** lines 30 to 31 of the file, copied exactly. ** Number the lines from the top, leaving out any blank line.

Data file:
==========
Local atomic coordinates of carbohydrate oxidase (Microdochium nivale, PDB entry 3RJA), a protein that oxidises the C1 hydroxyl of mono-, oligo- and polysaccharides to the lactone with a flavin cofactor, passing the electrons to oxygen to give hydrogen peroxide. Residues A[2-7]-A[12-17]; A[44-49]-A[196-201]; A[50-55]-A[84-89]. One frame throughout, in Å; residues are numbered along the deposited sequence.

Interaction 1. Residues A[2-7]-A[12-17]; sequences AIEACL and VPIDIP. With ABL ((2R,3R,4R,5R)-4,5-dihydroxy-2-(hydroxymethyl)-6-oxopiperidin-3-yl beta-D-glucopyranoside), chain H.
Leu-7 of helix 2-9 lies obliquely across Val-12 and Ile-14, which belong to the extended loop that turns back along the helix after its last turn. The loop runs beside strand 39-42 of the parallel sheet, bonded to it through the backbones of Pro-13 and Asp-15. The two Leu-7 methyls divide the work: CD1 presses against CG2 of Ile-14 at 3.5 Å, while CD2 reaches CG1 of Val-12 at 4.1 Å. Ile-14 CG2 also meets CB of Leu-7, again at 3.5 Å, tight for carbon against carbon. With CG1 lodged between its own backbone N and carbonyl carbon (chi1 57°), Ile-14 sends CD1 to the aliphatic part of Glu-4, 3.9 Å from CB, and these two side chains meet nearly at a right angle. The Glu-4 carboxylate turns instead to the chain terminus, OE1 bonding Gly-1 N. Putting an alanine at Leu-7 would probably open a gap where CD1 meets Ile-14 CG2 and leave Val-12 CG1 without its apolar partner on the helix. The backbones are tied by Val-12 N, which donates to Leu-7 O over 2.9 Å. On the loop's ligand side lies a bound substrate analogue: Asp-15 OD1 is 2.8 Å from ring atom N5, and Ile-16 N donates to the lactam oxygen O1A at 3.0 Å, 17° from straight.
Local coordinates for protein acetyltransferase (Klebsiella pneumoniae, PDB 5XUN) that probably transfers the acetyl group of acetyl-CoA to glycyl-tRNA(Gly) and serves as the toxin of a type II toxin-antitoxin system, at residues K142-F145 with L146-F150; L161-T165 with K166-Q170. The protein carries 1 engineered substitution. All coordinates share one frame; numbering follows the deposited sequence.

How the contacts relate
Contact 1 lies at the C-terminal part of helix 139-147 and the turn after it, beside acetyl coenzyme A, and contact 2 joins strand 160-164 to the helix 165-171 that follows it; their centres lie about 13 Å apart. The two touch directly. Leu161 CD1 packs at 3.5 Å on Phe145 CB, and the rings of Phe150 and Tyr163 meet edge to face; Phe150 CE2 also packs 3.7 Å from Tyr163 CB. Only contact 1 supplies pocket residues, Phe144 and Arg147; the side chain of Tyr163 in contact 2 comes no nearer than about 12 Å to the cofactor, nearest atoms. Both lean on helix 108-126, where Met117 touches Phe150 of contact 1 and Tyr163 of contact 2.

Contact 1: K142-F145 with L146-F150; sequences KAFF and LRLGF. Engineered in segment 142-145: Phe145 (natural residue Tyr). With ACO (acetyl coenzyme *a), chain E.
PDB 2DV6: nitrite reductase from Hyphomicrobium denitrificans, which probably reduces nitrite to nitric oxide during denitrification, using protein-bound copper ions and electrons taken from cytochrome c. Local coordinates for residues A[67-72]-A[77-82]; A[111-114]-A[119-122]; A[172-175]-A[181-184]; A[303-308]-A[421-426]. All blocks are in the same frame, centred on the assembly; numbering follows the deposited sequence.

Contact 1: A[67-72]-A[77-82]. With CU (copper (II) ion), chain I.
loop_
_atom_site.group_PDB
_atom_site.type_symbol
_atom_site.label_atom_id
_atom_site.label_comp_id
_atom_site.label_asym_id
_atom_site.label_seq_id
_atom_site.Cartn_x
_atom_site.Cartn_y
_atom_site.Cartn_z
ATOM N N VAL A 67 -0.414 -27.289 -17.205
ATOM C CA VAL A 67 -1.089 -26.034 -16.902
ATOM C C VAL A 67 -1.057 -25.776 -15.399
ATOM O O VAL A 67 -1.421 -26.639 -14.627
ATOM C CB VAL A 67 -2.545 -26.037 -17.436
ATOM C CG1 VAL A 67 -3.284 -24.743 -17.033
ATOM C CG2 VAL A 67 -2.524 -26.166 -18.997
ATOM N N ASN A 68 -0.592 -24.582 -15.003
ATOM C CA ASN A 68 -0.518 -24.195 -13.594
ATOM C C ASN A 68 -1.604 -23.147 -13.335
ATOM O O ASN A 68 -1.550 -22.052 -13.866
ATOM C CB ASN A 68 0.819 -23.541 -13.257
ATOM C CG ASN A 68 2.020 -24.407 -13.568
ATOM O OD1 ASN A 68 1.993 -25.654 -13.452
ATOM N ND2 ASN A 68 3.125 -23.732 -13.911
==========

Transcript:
ATOM O O ASN A 68 -1.550 -22.052 -13.866
ATOM C CB ASN A 68 0.819 -23.541 -13.257